This is evidenced by the fact that the current attention of both political parties is heavily focused on four states heading for assembly polls: Delhi, Madhya Pradesh, Chhattisgarh and Rajasthan. While the results of the Delhi election will preview national sentiment, the other three states are important from the point of view of the upcoming Lok Sabha elections. Rajasthan is an especially important battlefield – a victory in the assembly election there tends to translate into a national victory. A triumph for the BJP in the state could lead to a massive gain in the Lok Sabha elections.
Mizoram, the fifth state soon to hold elections, receives little attention from politicians or the media.
This lack of attention given to the politics of the North-East is nothing new or unusual. While regional satraps elsewhere are given prominence, three-time Chief Ministers (CM) from the North-East, such as Tarun Gogoi of Assam, or Manik Sarkar of Tripura, do not receive similar coverage for their successive triumphs. Even bomb blasts or terrorist attacks in the region receive scarce coverage –– a perfect example being the recent blast in Imphal, not far from the Manipur Chief Minister’s office.
One of the key reasons for not giving the North-East a high priority, many argue, is the fact that it only sends 24 Members of Parlament to the Lok Sabha, out of which Assam alone sends 14. A perfect illustration of political numbers making the difference is the fact that Mamata Banerjee, Chair of the Trinamool Congress and CM of West Bengal, receives much more coverage for her strong stand on issues like the Teesta agreement and the land agreement, while Sarkar, who has been keen to play a constructive role in improving ties with Bangladesh, seldom gets any focus.
In economic terms too, the North-East has not been able to perform desirably. This is due to the security challenges plaguing the region as well as its neglect by the national leadership.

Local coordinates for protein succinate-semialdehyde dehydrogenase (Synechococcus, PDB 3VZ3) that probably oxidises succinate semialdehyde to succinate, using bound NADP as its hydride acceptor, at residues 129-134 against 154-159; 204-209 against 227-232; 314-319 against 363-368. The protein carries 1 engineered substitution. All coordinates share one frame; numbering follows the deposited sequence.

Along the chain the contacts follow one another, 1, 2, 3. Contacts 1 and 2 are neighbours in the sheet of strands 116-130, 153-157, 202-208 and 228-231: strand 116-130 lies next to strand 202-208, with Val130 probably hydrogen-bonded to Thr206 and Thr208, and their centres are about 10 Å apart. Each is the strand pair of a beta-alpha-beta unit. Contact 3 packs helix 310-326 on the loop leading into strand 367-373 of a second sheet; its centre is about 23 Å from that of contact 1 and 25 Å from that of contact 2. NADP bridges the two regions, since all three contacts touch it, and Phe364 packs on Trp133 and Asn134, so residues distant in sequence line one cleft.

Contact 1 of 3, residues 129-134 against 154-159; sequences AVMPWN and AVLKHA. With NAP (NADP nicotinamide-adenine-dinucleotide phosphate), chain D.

The government of India has tried to ensure that the North-East gets its due and for this purpose set up the Ministry for the Development of The North-Eastern region (DONER). Despite this, precious little has been done to actually give the region its due, in spite of its strategic location, abundance of natural resources and great sporting potential. Incidentally, with the region producing more and more sports personalities, like Gold-winning Olympian Mary Kom, things are beginning to change.
It is time, that both national parties changed this attitude. Both Rahul Gandhi and Narendra Modi need to hold more campaign rallies in the North-East and spell out their visions for the region. Modi, who is trying to emerge as an alternative to the existing establishment, could actually send a very positive signal by giving priority to a region where his party is not particularly strong. While Modi and his party often comment on security issues plaguing the North-East, and the weak approach of the central government towards Chinese incursions there, they rarely address the development issue head-on. Addressing these challenges in terms of India’s Look-East Policy may be beneficial as well.
Even Rahul Gandhi, who talks about inclusive growth and uplifting neglected sections of society, would do well to speak about the North-East.
Apart from the BJP and Congress, it is also the duty of the CMs of relatively powerful Eastern states like Orissa and West Bengal, who have been speaking of forming an Eastern club, to incorporate the agendas of North-Eastern states. The North-Eastern states in return should also form a similar group of their own so that they can pressurize the central government to address the region more robustly.
It is time that New Delhi stopped pointing fingers at outside forces for the problems in the North-East. It is time to look within, and a good start would be some serious debates between the two national parties on their respective visions for the North-East.
Tridivesh Singh Maini is a New Delhi based columnist